dual diagnosis patient with blurred out face

Treating Dual Diagnosis: Why It's Important


Sober Recovery Expert Author

dual diagnosis patient with blurred out face

A dual diagnosis is defined as a person having a substance abuse problem in tandem with a psychological or personality disorder. This isn’t a rare occurrence. In fact, according to reports published in the Journal of the American Medical Association, 37 percent of alcoholics and 53 percent of drug addicts have at least one serious mental illness and of all the people diagnosed with a mental disorder, 29 percent are also drug or alcohol abusers.

Treatment Availability

Even with the staggering statistics, dual diagnosis treatments are a relatively new concept in the field of addiction treatment. Before 1990, substance abusers who were exhibiting signs of mental illness were treated separately from their fellow abusers that did not exhibit such behaviors.

A dual diagnosis is defined as a person having a substance abuse problem in tandem with a psychological or personality disorder.

The overlapping conditions of patients with both mental disorders and substance abuse were denied treatment for the mental disorders until they became completely sober. This was a tragic error in treatment philosophy as it has been recently discovered that substance abuse can often be driven by at least one psychiatric disorder. So, prior to the 1990s, people with a dual diagnosis simply did not fully get treated for either disorder.

Making Progress

Today, treatment centers offering dual diagnosis recovery blend the most successful aspects of mental health care with the most effective substance abuse treatments. The two areas of medical disorders are not treated separately but together as part of a whole treatment system. The medical staff at a dual diagnosis center has completed training and earned credentials in both therapeutic addictive treatments and treatments of mental health disorders.

Many of the foremost substance abuse centers offer recovery services personalized for their dual diagnosis clients. The most effective treatments for patients should include the following:

  • Treatments given for both mental disorders and addiction administered simultaneously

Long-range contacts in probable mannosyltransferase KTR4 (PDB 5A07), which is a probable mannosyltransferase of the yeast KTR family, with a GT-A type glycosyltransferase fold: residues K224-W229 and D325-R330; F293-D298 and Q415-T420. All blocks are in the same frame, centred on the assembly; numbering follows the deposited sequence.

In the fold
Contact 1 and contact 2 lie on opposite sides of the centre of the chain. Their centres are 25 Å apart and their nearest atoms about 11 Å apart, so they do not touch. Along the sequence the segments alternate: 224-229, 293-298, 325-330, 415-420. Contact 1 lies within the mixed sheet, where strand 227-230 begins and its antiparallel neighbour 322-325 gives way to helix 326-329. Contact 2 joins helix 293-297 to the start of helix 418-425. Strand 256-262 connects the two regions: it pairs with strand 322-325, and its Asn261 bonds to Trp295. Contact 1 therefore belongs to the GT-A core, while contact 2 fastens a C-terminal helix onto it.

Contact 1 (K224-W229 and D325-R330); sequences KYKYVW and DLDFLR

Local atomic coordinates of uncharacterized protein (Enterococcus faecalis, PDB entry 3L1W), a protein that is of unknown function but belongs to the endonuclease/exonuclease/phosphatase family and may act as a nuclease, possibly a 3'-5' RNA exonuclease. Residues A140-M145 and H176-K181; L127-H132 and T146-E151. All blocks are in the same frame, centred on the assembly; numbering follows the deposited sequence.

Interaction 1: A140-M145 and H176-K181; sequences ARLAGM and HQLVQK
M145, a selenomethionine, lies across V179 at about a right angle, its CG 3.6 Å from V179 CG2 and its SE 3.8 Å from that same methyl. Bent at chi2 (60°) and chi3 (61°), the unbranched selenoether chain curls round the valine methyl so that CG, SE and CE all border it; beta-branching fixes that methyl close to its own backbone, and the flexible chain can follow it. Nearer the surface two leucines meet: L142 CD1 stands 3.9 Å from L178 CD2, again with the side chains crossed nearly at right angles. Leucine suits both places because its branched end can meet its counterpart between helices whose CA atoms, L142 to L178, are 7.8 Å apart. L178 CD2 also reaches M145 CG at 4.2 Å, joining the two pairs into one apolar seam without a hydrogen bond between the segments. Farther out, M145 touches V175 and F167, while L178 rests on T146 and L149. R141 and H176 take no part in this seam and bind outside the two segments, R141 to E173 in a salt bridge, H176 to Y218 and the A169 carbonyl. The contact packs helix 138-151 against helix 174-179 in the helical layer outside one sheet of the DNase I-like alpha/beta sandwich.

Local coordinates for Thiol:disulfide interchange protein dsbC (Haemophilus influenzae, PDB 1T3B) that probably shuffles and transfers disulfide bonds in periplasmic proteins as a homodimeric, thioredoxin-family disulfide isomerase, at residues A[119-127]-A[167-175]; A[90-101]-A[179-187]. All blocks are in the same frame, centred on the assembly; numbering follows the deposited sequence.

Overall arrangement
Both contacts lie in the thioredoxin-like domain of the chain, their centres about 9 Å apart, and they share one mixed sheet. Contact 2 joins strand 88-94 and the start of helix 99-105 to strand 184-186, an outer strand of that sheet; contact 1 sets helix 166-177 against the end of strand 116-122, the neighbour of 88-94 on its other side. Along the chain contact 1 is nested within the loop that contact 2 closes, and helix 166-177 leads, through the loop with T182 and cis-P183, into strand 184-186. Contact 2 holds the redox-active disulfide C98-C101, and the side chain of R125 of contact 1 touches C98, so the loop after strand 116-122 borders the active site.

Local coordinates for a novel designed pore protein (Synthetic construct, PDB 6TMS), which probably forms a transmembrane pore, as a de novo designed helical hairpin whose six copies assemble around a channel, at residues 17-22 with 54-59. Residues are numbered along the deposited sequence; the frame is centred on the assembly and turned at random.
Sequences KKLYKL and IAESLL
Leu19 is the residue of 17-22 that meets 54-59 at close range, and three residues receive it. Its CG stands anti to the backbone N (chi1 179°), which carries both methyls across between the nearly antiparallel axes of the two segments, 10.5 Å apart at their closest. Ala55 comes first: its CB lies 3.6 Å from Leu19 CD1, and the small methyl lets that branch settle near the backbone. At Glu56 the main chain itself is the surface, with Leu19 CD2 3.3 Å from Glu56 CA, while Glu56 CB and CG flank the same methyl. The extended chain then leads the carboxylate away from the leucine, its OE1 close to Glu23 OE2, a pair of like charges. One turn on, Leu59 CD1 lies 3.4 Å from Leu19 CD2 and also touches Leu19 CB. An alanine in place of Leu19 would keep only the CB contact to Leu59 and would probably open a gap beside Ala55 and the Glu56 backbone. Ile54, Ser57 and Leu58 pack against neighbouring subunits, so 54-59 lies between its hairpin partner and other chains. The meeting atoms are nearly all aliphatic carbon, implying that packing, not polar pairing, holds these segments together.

• Appropriate medications prescribed for the co-occurring ailments
  • Therapy that builds up the patient’s self-esteem and self-worth and never tears him down
  • Inclusive therapies that bring family members, significant others and valued associates into the treatment process

Who’s the Patient?

Dual diagnosis patients meet the criteria for a mental health disorder as defined by the most current version of “The Diagnostic and Statistical Manual of Mental Disorders,” published by the American Psychiatric Association. This is the bible for all mental disorder diagnoses, dual or not.

The signs of addiction to legal or illegal substances are more commonly known and generally consist of a person who continues abusing the chosen substance even in the face of their deteriorating domestic, career and social responsibilities. The addict will continue to increase the abuse of the harmful substance rather than decrease consumption even though he or she knows the addictive behavior is ruining his or her life as well as the lives of the ones they care about the most.

Put the description of an addictive personality together with the American Psychiatric Association’s definition of a person with a mental disorder and it becomes easy to understand why the dual diagnosis patient is in dire need of immediate treatment.

If you or someone you know is seeking help from addiction, please visit our directory of treatment centers or call 800-891-8171 to speak to a treatment specialist.

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